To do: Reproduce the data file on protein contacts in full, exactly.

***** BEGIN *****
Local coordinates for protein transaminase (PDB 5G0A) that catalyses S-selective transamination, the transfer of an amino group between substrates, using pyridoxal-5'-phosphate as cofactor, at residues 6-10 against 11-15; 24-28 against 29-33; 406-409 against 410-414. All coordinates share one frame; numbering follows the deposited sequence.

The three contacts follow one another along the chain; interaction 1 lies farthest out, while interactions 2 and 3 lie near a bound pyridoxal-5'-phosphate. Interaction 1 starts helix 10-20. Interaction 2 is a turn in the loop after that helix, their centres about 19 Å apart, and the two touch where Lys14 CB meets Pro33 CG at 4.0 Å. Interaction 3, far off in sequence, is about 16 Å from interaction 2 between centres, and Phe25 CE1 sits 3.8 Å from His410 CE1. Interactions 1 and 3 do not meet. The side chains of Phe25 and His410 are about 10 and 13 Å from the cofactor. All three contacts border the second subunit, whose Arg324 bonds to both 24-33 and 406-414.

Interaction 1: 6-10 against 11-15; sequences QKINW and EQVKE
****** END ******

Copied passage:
Local coordinates for protein transaminase (PDB 5G0A) that catalyses S-selective transamination, the transfer of an amino group between substrates, using pyridoxal-5'-phosphate as cofactor, at residues 6-10 against 11-15; 24-28 against 29-33; 406-409 against 410-414. All coordinates share one frame; numbering follows the deposited sequence.

The three contacts follow one another along the chain; interaction 1 lies farthest out, while interactions 2 and 3 lie near a bound pyridoxal-5'-phosphate. Interaction 1 starts helix 10-20. Interaction 2 is a turn in the loop after that helix, their centres about 19 Å apart, and the two touch where Lys14 CB meets Pro33 CG at 4.0 Å. Interaction 3, far off in sequence, is about 16 Å from interaction 2 between centres, and Phe25 CE1 sits 3.8 Å from His410 CE1. Interactions 1 and 3 do not meet. The side chains of Phe25 and His410 are about 10 and 13 Å from the cofactor. All three contacts border the second subunit, whose Arg324 bonds to both 24-33 and 406-414.

Interaction 1: 6-10 against 11-15; sequences QKINW and EQVKE